USTR Kirk: Trade Is Vital to Global Economy
By Merle David Kellerhals Jr.
Washington - The commitment of the United States to the World Trade Organization (WTO) and the international trading system is not new, fleeting or superficial, but long-standing, because a rules-based trading system is vital to global economic well-being, U.S. Trade Representative Ron Kirk says.
"The benefits of this system trickle not downward, but upward, and out. When trade works properly, it is a foundation for jobs - essential for all of our people, their families and their communities," Kirk said at the opening of the 8th World Trade Organization Ministerial Conference.
"Trade has been a primary engine of growth in the most successful developing economies, and ever-increasing South to South trade is good news for all of us," he said.
The WTO, which held its biennial trade ministers' conference December 15-17 in Geneva, sets the rules that govern global commerce and provides a forum for resolving trade disputes.
At the ministerial meeting, the 153-member organization discussed the current status of the Doha Round of global trade-liberalization negotiations, gave final approval for membership to Russia, Samoa and Montenegro, and concluded a revision of the WTO Government Procurement Agreement - which will expand opportunities for goods and services providers in markets around the world, Kirk said following the meeting.
While negotiations to expand trade liberalization began a decade ago in the Qatari capital of Doha, the talks have been stymied over reluctance by many developed and developing nations to end or curb farm subsidies and industrial tariffs - both of which are major impediments to global free trade.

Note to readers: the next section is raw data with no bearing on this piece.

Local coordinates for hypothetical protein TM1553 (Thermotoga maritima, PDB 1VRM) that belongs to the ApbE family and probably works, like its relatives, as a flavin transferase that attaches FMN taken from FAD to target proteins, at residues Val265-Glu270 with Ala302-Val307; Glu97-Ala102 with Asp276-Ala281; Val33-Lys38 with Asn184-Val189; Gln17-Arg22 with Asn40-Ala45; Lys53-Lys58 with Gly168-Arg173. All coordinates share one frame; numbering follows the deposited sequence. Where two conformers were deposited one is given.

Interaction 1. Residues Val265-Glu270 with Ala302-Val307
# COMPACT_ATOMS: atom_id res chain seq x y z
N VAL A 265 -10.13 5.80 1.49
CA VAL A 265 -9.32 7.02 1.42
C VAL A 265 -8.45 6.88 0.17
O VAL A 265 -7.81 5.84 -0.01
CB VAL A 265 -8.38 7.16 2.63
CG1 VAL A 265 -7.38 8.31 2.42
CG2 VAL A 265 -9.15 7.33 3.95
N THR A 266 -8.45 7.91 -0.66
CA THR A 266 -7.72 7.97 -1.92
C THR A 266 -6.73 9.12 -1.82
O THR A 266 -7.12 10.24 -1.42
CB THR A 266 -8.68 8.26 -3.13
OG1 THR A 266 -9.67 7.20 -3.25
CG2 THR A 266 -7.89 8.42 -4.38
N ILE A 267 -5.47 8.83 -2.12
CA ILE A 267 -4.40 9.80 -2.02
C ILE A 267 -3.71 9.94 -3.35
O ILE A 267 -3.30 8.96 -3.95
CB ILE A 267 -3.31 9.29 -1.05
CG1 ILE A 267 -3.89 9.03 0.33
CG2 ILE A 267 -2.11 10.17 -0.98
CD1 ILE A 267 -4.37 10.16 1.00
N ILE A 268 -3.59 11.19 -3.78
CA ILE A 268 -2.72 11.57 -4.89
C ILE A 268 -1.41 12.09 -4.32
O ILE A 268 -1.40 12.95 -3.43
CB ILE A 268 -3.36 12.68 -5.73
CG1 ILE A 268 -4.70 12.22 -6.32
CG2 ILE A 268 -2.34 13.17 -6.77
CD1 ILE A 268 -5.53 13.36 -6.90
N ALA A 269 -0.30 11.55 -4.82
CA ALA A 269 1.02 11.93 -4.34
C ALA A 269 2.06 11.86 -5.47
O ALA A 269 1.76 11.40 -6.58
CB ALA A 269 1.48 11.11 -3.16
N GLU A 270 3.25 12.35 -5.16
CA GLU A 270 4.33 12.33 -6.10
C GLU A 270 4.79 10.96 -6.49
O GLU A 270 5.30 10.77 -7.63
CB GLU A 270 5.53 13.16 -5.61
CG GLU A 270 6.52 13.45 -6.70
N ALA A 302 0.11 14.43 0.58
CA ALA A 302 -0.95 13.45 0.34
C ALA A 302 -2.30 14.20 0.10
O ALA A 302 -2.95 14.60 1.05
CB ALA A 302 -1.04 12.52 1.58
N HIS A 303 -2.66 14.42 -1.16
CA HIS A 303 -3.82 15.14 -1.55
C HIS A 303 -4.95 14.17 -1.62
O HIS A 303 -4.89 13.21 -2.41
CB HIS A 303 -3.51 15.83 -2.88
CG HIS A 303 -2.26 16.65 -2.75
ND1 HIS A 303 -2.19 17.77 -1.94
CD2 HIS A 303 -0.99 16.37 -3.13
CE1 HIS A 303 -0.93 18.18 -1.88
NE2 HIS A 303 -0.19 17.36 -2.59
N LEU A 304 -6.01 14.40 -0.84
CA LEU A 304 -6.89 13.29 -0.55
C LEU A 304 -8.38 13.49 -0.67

Kirk said the trade ministers in Geneva agreed to find a resolution to the Doha impasse and are willing to make progress wherever possible. "But ministers have emphasized that 'business as usual' has not worked, and will not work going forward," he said.
Kirk praised the trade organization for inviting Russia, Samoa and Montenegro to join. Accepting Russia after 18 years ends the problem of having Russia outside the world trade system. Russia, with a population of 142 million, is the last major world economy to join the organization. Russia is also a member of the Group of Eight advanced economies and the Group of 20 advanced and emerging global economies, and is a permanent member of the U.N. Security Council.
WTO Director-General Pascal Lamy said that with Russia's membership, more than 97 percent of all world trade will take place among member countries. Before Russia's admission to the WTO, it had been about 95 percent.
(This is a product of the Bureau of International Information Programs, U.S. Department of State.)